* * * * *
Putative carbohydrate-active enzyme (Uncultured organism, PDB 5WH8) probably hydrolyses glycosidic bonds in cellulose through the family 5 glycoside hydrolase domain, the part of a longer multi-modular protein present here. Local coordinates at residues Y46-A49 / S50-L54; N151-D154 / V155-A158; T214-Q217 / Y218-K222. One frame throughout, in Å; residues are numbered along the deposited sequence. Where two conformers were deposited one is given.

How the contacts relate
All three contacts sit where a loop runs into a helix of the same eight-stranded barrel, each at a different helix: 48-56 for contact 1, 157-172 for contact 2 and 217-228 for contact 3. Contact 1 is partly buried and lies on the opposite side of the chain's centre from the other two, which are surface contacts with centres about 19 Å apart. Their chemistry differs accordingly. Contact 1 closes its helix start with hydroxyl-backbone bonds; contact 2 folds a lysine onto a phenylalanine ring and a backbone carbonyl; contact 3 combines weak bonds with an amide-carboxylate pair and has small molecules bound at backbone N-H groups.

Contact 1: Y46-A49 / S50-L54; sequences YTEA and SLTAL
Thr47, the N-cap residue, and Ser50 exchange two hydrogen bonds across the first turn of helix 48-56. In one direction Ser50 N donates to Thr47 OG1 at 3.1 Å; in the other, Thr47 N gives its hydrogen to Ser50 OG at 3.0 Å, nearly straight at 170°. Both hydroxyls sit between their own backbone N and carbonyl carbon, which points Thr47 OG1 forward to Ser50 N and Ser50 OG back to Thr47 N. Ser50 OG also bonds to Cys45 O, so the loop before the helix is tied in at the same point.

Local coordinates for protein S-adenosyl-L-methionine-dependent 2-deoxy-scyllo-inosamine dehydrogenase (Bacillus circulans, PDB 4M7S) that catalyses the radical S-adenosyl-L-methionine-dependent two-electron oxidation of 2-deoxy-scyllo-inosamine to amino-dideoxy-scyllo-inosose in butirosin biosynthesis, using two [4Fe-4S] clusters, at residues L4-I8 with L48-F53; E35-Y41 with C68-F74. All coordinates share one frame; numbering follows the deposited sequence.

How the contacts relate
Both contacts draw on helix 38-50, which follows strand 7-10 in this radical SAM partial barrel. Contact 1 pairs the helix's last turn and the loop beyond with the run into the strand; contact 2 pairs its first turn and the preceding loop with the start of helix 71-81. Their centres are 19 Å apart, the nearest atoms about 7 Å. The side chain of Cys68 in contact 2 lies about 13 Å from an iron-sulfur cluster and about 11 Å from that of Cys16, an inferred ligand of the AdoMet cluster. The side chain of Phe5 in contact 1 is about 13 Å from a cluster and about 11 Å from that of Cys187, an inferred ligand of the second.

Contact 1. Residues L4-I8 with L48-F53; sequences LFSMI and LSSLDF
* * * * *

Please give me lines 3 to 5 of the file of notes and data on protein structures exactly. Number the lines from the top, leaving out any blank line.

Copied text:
All three contacts sit where a loop runs into a helix of the same eight-stranded barrel, each at a different helix: 48-56 for contact 1, 157-172 for contact 2 and 217-228 for contact 3. Contact 1 is partly buried and lies on the opposite side of the chain's centre from the other two, which are surface contacts with centres about 19 Å apart. Their chemistry differs accordingly. Contact 1 closes its helix start with hydroxyl-backbone bonds; contact 2 folds a lysine onto a phenylalanine ring and a backbone carbonyl; contact 3 combines weak bonds with an amide-carboxylate pair and has small molecules bound at backbone N-H groups.

Contact 1: Y46-A49 / S50-L54; sequences YTEA and SLTAL
Thr47, the N-cap residue, and Ser50 exchange two hydrogen bonds across the first turn of helix 48-56. In one direction Ser50 N donates to Thr47 OG1 at 3.1 Å; in the other, Thr47 N gives its hydrogen to Ser50 OG at 3.0 Å, nearly straight at 170°. Both hydroxyls sit between their own backbone N and carbonyl carbon, which points Thr47 OG1 forward to Ser50 N and Ser50 OG back to Thr47 N. Ser50 OG also bonds to Cys45 O, so the loop before the helix is tied in at the same point.